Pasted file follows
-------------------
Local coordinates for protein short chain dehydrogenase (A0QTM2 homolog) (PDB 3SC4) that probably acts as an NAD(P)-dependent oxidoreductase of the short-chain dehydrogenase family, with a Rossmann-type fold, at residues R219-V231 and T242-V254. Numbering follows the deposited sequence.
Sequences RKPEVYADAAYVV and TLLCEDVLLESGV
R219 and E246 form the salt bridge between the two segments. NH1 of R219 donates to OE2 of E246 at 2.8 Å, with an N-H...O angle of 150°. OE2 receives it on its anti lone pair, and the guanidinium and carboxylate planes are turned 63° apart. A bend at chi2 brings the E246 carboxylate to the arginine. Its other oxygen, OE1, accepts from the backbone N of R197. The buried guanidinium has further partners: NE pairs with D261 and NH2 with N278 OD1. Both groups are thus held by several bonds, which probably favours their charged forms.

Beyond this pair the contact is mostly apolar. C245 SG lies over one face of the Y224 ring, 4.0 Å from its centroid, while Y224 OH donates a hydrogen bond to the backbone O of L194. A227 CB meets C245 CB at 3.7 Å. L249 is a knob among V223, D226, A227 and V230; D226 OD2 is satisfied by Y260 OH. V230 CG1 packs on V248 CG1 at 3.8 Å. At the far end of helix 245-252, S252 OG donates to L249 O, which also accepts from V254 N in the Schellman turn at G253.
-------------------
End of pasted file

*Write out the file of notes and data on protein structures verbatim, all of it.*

Local coordinates for protein short chain dehydrogenase (A0QTM2 homolog) (PDB 3SC4) that probably acts as an NAD(P)-dependent oxidoreductase of the short-chain dehydrogenase family, with a Rossmann-type fold, at residues R219-V231 and T242-V254. Numbering follows the deposited sequence.
Sequences RKPEVYADAAYVV and TLLCEDVLLESGV
R219 and E246 form the salt bridge between the two segments. NH1 of R219 donates to OE2 of E246 at 2.8 Å, with an N-H...O angle of 150°. OE2 receives it on its anti lone pair, and the guanidinium and carboxylate planes are turned 63° apart. A bend at chi2 brings the E246 carboxylate to the arginine. Its other oxygen, OE1, accepts from the backbone N of R197. The buried guanidinium has further partners: NE pairs with D261 and NH2 with N278 OD1. Both groups are thus held by several bonds, which probably favours their charged forms.

Beyond this pair the contact is mostly apolar. C245 SG lies over one face of the Y224 ring, 4.0 Å from its centroid, while Y224 OH donates a hydrogen bond to the backbone O of L194. A227 CB meets C245 CB at 3.7 Å. L249 is a knob among V223, D226, A227 and V230; D226 OD2 is satisfied by Y260 OH. V230 CG1 packs on V248 CG1 at 3.8 Å. At the far end of helix 245-252, S252 OG donates to L249 O, which also accepts from V254 N in the Schellman turn at G253.